The bipartisan committee said the report’s conclusions were unavoidable, particularly the need for decentralisation to relieve cities of the “full burden of growth” while connecting the regions to urban centres with high speed rail. The “essential ingredient” is the increase in land value associated with the rail that will allow the infrastructure to be built — the much vaunted “value capture” model.
“When you view it at as real estate development on steroids,” Alexander says, “then the dollars stack up.”
With the Melbourne to Sydney route being one of the top-five busiest aviation routes in the world, developers believe the numbers make sense.
It would be a profound and dramatic transformation, with evidence to the committee painting a picture of Australia’s biggest cities growing without land constraints, connecting regional areas in a way that effectively brings new people within the city limits without the negative consequences of growth.
Australia’s bureaucracy has remained cool on the project which has been studied sporadically since the 1970s, most recently in 2012 when a Labor-commission report suggested a cost to taxpayers of $114 billion for a network stretching from Brisbane to Melbourne.
When a proposal for fast rail paid for by land development emerged earlier this year, the Greens quipped that the project was the train “that only runs in election years”. One character in Utopia, the popular satire of Australian politics, captured the public scepticism when she said: “We have got designs for the logo, what’s stopping us?!”
In some ways, it has become a national joke.
But the head of the Department of Infrastructure, Mark Mrdak, who spoke at the IHRA forum, offered a glimmer of hope that the bureaucracy was warming to the pitch of the transformational impact of rail, saying he agreed it was essential to address growing problems of city congestion as the country faces unprecedented rates of population growth.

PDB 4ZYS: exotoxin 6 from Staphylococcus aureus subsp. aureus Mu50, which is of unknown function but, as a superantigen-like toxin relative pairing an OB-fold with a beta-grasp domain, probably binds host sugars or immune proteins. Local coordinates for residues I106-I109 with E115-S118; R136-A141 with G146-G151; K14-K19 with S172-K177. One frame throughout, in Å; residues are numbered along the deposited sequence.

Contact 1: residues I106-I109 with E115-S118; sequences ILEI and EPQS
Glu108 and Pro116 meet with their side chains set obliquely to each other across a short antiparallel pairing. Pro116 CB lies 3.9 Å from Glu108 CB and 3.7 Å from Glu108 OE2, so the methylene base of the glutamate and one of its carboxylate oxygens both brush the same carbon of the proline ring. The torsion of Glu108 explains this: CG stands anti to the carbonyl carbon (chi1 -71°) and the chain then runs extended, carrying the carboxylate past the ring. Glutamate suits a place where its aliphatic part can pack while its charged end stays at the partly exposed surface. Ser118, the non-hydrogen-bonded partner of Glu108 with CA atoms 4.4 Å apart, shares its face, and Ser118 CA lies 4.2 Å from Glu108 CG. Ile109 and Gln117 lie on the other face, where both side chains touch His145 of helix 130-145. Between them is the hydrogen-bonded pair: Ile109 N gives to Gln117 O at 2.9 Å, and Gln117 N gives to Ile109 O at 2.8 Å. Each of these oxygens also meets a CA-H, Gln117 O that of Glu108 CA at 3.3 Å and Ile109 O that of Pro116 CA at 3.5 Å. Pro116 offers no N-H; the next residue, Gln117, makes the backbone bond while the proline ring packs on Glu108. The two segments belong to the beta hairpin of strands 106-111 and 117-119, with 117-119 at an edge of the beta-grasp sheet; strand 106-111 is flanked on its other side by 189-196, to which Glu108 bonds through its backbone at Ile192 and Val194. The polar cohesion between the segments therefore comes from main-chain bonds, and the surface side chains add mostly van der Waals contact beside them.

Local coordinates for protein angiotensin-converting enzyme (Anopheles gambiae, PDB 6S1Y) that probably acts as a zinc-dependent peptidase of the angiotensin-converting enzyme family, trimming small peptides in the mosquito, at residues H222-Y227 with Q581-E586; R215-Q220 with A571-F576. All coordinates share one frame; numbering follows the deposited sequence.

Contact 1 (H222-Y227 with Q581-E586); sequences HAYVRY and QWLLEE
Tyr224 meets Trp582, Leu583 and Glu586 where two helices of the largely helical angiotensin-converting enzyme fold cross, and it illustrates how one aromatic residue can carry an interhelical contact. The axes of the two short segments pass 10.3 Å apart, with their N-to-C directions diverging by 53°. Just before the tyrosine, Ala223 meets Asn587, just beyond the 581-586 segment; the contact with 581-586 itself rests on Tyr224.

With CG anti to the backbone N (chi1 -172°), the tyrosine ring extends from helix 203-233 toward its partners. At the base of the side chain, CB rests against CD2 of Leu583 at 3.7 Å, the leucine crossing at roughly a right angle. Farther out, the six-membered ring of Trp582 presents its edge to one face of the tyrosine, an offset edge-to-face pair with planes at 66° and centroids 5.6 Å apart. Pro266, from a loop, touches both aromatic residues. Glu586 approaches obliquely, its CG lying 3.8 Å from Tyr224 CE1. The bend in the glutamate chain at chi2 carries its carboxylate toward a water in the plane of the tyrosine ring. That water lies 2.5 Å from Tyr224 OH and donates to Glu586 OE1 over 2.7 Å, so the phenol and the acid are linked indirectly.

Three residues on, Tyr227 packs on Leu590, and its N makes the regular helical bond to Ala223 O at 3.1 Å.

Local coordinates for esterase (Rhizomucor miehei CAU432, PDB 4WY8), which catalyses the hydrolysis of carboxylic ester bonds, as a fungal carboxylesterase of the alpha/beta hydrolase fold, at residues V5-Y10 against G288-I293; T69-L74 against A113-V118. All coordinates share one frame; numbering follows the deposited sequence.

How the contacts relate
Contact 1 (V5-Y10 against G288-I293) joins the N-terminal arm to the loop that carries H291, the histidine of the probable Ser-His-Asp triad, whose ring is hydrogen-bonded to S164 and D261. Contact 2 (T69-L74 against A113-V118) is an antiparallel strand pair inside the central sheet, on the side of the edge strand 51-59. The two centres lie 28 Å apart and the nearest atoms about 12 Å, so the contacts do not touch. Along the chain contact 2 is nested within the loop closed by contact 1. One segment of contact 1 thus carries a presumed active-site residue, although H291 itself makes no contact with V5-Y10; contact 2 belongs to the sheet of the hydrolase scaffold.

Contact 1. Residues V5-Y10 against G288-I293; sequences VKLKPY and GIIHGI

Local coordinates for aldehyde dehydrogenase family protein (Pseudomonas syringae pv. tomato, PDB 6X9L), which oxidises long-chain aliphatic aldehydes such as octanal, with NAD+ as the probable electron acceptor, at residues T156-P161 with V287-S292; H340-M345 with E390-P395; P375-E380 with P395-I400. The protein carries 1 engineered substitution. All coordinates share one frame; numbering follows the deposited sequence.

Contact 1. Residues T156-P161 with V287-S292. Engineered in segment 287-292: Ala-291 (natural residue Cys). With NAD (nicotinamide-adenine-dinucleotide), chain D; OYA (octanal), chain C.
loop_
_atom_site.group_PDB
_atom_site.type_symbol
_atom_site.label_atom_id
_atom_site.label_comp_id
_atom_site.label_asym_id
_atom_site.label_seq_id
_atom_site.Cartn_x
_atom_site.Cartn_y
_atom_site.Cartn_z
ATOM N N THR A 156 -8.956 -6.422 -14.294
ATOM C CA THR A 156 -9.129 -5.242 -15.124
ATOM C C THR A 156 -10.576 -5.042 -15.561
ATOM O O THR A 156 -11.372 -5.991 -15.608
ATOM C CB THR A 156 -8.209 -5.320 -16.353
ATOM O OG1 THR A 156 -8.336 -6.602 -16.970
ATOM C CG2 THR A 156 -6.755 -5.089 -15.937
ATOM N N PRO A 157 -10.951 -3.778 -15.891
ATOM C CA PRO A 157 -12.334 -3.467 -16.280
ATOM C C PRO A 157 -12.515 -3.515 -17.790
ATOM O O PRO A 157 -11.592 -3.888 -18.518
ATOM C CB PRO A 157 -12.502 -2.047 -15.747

“For much of the last half of the 20th century, Australia invested very heavily in private motor vehicle and our motorways to facilitate our economic growth, but in the decades ahead we are looking much more at rail to underpin our national development, principally because much of our economic growth will take place in our four major cities,” Mrdak told the forum.
“Increasingly the future for us on high speed rail and higher speed rail is going to be how to connect those outer metropolitan and regional cities into our major economic focus around our CBDs and the employment centres of the future.
“Over time, high speed rail will play a larger role in our national transportation task, I have no doubt about that, but our initial focus is going to be around how do we improve that connections between our outer metropolitan and our inner city areas through much higher speed rail.”
In evidence to the committee, director of central Japan Railway Company Torkel Patterson explicitly advised the committee not to build high speed rail for the purpose of transportation.
“But if you want a transformation, if you want to connect and improve the region, connect them and make this economy of Sydney and Melbourne more competitive globally internationally, then high-speed rail is what can let you do that,” he said.
Tellingly, he advised the committee that JR East, one of the seven Japan Railways Group companies, received most of its revenue not from high speed rail operations “but from the shopping centres”.
“JR East owns the station buildings and the property and its revenue came from the businesses associated with the stations,” he said.
While Japan has been viewed as a most likely infrastructure partner for an Australian high speed rail project, China and South Korea are also keen to be a part of the multi-billion dollar project.
The Chinese Centurian group told the committee that a line from Wollongong to Campbelltown could be built by 2023 if it could ink a deal with the NSW government within 18 months in what would be the firstSECTION of its proposed fast rail between Canberra, Sydney and Newcastle.
Centurian says the “conservative” value they could recover from property sales of about $3.75bn would cover the cost of the first stage.
But in an indication of the scope of the work associated with the project, Centurion Group chief Patrick Yu told the committee that it would be impractical to build the “whole thing in one go.”
“There are simply not enough engineers,” he said. “There are simply not enough human resources in Australia to do that. If we did that we would increase the cost of construction. We would have a big bump in costs for supply materials. We would murder the construction industry. We would because we would suck up steel, concrete, people and engineers. There would be no one left to do anything else but our project.”